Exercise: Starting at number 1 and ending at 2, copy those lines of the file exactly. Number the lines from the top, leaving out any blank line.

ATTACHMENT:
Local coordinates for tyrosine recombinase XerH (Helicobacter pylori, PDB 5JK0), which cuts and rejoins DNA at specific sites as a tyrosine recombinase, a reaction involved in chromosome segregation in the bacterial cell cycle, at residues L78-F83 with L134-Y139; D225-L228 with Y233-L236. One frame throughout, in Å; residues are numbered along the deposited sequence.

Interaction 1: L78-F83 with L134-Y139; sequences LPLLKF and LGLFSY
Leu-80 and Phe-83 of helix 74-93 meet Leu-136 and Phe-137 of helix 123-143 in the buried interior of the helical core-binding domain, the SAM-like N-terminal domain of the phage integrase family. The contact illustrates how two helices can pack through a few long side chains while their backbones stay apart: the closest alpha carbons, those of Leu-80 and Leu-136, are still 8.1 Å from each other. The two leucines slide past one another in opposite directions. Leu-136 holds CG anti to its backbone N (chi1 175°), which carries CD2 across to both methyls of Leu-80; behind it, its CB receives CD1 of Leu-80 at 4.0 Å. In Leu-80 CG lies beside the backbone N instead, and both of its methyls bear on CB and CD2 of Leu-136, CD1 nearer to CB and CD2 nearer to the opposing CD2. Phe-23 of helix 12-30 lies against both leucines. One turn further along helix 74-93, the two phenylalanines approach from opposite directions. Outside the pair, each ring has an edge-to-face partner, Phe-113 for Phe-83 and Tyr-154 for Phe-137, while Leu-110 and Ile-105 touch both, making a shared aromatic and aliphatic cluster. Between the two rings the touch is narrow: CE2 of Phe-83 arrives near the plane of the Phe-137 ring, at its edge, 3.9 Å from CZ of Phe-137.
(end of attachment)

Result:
Local coordinates for tyrosine recombinase XerH (Helicobacter pylori, PDB 5JK0), which cuts and rejoins DNA at specific sites as a tyrosine recombinase, a reaction involved in chromosome segregation in the bacterial cell cycle, at residues L78-F83 with L134-Y139; D225-L228 with Y233-L236. One frame throughout, in Å; residues are numbered along the deposited sequence.

Interaction 1: L78-F83 with L134-Y139; sequences LPLLKF and LGLFSY